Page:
What Are the Meanings of the Names of the Months in English, Spanish, and Romanian?

You may wonder why I choose Spanish and Romanian to include with English. I actually speak both of those languages fluently, so it makes it easier for me to blog about them. And, in a blog like this one, just including two Latin languages will help you really understand where the names of our months of the year came from in English.  Some of our months of the year are names with numbers like the Korean and Japanese months, but some of them go back to our ancestors as religions people too. A couple of them go back to the ego of the man who originally made the calendar. Now, I am going to talk about these months and what the names mean.

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Of course, I will begin with January. However, from what I understand, the original calendar in Rome didn’t have January or February. The original calendar only had ten months, and these months were added later.  For those of you who had high school Spanish, you may remember that January in Spanish is enero. No, they don’t capitalize it. Neither do they capitalize it in Romanian, but their January is closer to English, ianuarie.  This month was originally named for the Roman god of gates and doorways. His name was Janus.  If you look at the English, the Spanish, and the Romanian, you can see what all three languages have is just a modification of Janus.

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Next, we go to February, another month that was added later.  In old Rome, they had a purification festival on February 15th.  It was called Februa.  You can see this is where they got the English name for February.  In Spanish, this month is called febrero, and in Romanian februarie.  The similarities between these names are much easier to see than for January.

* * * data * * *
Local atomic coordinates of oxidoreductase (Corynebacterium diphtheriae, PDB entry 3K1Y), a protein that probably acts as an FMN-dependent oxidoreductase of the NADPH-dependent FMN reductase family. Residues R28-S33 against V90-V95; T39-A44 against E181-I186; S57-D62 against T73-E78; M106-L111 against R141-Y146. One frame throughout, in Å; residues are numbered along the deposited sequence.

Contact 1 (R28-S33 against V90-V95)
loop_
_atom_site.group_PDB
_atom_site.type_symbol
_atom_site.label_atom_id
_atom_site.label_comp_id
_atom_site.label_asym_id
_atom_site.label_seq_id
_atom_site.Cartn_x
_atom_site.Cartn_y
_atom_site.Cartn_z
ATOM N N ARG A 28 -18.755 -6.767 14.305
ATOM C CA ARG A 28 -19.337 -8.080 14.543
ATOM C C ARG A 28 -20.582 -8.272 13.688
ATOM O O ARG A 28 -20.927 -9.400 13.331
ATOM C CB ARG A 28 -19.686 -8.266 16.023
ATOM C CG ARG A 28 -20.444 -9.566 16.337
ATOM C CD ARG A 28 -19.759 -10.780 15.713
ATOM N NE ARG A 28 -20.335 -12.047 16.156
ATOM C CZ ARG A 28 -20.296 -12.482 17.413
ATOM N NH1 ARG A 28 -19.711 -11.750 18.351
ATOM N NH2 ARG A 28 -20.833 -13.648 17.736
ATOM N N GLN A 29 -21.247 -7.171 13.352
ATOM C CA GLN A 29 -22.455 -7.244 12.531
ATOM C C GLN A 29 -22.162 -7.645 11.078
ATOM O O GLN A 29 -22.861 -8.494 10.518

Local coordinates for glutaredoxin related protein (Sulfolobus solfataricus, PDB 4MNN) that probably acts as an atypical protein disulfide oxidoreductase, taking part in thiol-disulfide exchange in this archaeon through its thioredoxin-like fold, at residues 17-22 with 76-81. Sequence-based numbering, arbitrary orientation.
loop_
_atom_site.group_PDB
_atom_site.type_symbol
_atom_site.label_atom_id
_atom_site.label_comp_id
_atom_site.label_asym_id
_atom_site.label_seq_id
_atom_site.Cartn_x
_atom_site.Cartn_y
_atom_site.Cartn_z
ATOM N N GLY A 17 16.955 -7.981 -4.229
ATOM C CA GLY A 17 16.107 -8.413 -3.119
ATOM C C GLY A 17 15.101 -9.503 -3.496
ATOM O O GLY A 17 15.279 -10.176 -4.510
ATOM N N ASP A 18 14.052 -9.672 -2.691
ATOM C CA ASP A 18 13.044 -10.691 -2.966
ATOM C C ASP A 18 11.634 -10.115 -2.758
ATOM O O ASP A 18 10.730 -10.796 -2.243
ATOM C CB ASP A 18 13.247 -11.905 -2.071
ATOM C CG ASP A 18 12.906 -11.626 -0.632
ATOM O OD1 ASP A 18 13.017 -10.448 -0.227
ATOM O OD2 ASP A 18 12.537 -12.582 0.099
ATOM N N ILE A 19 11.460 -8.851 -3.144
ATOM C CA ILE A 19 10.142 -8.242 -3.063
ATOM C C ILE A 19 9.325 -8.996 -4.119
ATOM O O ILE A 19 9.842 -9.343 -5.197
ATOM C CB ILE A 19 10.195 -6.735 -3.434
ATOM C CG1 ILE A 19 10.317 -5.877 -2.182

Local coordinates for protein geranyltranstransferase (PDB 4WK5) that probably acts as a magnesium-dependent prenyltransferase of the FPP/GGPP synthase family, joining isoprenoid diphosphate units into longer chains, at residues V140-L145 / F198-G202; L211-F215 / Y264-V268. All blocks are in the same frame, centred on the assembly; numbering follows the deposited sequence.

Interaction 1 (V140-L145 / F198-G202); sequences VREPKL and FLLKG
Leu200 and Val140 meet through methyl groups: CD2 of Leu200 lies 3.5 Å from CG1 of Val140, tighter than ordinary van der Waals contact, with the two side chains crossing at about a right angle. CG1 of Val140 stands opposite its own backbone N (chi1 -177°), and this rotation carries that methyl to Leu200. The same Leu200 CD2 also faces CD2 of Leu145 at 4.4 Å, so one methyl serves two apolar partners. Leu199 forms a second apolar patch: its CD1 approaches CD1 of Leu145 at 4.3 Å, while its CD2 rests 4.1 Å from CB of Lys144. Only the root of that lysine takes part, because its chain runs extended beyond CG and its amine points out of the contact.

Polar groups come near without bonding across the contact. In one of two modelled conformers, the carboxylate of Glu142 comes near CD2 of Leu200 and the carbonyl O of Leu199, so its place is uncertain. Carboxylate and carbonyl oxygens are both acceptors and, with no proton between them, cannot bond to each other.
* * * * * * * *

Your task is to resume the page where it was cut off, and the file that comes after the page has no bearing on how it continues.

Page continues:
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March is the next month.  After reading my blog about the days of the week, you might guess where the name of March came from. March is named after the Roman god of war, Martius or Mars.  In Spanish, they say marzo, and in Romanian, martie.  They are all just renditions of the same word.

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April comes after March.  Do you remember the name Aphrodite? Aphrodite is the Greek goddess of love and beauty, and in Rome, she was called Venus.  Latin is the language the Romans used, and Spanish and Romanian are both Latin languages.  They both have a rendition of Aphrodite just like we do.  In Spanish, they say abril, and in Romanian, they say aprilie.

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Following April, we have May.  May is named after the old Italian goddess, Maia, the wife of Vulcan.  Maia was the goddess of spring.  The names for this month are also not far from English in Spanish and Romanian.  In Spanish, they say mayo, and in Romanian, they say mai.

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Next, the 6th month, June, is also named after a Roman goddess, the goddess Juno.  Juno’s counterpart in the Greek pantheon of gods and goddesses was Hera. Hera was the wife of Zues, and Juno was the wife of Jupiter.  Zues and Jupiter were both considered the king or head god, the god of lightening and thunder.  Zues or Jupter was the son of Cronos or Titan, the earth.  Hera for the Greeks, and the same goddess, Juno for the Romans, was the goddess of the marriage and the home. Hera was not only Zues’ wife and Juno was not only Jupiter’s wife, but Hera was also Zues’ sister, and Juno was Jupiter’s sister.  In Spanish, June is junio, and in Romanian, iunie. With all these names, it seems that we just changed the pronunciation to fit the language, but stayed with the same basic name.